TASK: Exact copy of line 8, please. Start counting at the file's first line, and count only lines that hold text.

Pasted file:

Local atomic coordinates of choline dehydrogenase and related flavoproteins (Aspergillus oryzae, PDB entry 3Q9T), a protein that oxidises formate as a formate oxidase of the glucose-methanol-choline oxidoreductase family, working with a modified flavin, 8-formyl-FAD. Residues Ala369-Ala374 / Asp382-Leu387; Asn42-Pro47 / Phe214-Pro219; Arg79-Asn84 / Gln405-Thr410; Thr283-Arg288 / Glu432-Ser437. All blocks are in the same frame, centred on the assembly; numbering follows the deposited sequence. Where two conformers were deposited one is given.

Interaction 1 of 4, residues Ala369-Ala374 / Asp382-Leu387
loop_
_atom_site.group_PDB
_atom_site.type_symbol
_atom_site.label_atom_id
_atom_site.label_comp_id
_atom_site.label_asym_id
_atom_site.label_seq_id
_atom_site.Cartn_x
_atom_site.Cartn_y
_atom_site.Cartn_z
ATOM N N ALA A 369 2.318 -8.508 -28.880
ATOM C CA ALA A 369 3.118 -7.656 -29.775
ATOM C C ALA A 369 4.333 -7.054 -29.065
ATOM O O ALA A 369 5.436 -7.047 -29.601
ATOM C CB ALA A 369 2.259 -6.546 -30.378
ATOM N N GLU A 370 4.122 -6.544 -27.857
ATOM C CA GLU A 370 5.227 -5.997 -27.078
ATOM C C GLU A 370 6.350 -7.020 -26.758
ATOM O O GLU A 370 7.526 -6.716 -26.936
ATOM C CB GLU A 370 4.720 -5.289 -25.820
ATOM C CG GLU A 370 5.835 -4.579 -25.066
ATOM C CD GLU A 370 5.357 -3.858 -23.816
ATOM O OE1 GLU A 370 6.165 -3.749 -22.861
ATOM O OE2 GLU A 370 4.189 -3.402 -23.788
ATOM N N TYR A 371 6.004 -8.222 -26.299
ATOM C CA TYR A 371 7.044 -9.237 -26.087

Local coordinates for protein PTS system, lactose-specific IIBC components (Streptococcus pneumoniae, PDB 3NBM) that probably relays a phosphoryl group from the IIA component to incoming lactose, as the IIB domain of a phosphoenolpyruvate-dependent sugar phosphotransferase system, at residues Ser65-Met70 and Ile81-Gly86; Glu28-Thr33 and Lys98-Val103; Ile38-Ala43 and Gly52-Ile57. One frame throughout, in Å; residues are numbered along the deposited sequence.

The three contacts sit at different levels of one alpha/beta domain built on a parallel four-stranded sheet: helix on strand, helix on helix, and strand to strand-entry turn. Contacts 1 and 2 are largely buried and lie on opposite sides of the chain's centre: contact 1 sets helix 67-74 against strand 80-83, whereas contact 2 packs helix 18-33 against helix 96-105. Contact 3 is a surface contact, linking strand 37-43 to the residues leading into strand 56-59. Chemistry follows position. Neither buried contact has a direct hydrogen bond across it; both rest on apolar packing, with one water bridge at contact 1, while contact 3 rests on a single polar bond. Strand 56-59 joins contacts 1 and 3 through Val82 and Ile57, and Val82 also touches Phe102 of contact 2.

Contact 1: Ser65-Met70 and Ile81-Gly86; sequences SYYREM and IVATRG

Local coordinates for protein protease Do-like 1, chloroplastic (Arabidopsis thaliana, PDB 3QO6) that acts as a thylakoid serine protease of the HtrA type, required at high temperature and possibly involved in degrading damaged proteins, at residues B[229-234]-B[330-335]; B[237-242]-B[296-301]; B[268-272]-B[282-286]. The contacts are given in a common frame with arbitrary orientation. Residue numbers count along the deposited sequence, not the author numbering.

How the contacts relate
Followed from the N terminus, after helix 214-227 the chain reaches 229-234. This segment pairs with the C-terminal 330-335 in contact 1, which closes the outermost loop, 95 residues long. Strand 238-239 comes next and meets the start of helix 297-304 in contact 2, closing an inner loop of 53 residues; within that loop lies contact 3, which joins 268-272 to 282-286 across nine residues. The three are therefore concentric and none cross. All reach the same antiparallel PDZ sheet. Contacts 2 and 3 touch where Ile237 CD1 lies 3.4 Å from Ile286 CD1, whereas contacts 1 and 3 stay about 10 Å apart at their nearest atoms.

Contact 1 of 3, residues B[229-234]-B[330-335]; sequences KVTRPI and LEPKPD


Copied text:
_atom_site.label_asym_id